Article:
A bipartisan coalition government led by Andrzej Babis has become a minority in the Czech House of Representatives after the opposition Czech and Moravian Communist Party, which had so far supported the cabinet under an agreement with the United Nations movement on tolerance, formally denounced the agreement. Tuesday night.
The United Nations Center Movement and the coalition government of the Czech Social Democratic Party have 92 members in the 200-member Chamber of Deputies. If necessary, the Communists would assist the government, who had 15 deputies, which allowed the government side to have 107 MPs representing the majority.
Communist Party Chairman Wojtek Philippe says his party has lost confidence in the UN movement and will no longer support the government if a motion of withdrawal of confidence is submitted. However, the party itself is not making a proposal to place blame on the government.
UN Prime Minister André Babis, the head of the United Nations, did not particularly comment on the Communists ’decision, which was anticipated based on recent developments and discussions. “We are a minority government and from now on, we will seek the support of other parliamentary parties whenever necessary,” the prime minister said on public service television.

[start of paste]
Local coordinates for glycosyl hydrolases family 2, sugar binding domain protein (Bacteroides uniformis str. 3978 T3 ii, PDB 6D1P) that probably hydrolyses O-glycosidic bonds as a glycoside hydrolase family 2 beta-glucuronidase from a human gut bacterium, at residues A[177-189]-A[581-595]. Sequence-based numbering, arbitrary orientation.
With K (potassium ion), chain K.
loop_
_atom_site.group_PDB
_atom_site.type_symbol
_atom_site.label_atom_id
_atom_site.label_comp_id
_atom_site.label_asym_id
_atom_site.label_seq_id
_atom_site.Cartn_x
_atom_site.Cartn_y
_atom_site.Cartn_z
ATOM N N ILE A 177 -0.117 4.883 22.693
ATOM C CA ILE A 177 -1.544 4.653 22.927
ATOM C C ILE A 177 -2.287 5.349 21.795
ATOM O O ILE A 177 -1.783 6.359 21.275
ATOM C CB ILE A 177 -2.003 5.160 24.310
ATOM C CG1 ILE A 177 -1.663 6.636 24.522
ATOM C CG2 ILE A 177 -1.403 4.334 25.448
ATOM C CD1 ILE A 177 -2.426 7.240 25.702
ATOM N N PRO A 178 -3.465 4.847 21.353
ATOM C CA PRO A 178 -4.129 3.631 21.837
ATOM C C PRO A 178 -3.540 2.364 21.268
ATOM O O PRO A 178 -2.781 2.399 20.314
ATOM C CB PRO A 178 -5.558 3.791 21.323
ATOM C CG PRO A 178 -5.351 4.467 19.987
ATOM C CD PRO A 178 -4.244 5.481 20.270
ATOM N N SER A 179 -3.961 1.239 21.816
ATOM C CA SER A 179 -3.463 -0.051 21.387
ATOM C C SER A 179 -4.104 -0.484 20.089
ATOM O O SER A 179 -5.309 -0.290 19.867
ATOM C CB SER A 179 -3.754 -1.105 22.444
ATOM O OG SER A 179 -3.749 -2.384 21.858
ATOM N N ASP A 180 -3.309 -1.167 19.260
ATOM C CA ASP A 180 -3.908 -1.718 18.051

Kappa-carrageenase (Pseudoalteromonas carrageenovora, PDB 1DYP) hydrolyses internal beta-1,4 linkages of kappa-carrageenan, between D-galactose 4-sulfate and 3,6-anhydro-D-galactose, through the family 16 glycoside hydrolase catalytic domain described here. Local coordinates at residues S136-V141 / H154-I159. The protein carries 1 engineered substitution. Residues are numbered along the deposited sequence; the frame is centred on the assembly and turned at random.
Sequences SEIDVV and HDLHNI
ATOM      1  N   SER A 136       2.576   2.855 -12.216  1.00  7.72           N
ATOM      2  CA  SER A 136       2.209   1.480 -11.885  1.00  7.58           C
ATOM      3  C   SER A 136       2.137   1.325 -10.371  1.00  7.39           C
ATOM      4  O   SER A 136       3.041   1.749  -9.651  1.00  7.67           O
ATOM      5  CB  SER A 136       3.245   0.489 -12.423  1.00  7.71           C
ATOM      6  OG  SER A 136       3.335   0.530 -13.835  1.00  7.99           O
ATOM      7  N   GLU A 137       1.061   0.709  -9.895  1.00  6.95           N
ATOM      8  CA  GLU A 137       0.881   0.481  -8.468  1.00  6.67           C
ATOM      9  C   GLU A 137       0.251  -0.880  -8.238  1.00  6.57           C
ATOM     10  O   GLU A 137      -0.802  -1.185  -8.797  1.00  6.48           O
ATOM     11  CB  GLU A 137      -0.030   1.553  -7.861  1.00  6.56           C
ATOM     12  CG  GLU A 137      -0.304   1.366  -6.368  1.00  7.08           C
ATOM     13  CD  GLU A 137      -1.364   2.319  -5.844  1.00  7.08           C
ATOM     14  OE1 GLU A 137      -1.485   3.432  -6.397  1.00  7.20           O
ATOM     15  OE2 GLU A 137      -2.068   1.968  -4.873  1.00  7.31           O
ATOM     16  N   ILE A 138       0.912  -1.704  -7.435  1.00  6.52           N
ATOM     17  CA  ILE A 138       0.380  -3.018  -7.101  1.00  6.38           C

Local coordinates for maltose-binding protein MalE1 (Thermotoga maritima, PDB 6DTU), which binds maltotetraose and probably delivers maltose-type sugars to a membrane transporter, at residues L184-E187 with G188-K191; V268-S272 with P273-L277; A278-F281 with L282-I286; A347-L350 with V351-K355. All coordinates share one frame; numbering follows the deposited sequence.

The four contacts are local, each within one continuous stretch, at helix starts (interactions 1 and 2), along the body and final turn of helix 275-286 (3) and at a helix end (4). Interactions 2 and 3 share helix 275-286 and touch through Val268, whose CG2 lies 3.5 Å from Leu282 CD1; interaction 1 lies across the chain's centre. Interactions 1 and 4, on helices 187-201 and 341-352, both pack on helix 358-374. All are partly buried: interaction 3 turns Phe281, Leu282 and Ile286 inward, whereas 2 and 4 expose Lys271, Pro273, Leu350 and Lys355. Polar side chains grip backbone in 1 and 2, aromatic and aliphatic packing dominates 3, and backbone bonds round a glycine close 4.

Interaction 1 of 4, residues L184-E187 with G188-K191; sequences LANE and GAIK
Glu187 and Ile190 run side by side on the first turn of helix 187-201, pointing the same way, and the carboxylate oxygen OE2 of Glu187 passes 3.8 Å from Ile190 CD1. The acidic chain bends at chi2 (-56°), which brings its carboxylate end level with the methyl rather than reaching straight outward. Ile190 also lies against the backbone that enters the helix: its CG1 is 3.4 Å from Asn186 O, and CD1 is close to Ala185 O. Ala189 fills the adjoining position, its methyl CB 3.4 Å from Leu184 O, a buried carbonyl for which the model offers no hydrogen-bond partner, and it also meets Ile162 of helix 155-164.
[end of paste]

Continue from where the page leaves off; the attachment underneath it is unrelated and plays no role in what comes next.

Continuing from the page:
The United Nations signed the so-called Tolerance Agreement with the opposition Communist Party for a period of three years, which made support for the coalition government subject to certain conditions. These conditions – mainly the adoption of social laws, such as a faster increase in pensions – were gradually met by the government by the end of last year. However, two communist demands – a reduction in the increase in the army’s budget and the creation of a new development bank – were no longer understood in the government, and the negotiations did not produce results, so the Communists finally ended the tolerance agreement.
“The Communist Party has lost faith in its partner,” Wojtek Philippe told reporters after a decision by the party leadership.
The right-wing opposition parties do not rule out that this situation will lead to early parliamentary elections. Head of State Milos Zeman announced on October 8 and 9 the next regular elections for the House of Representatives. (MTI)
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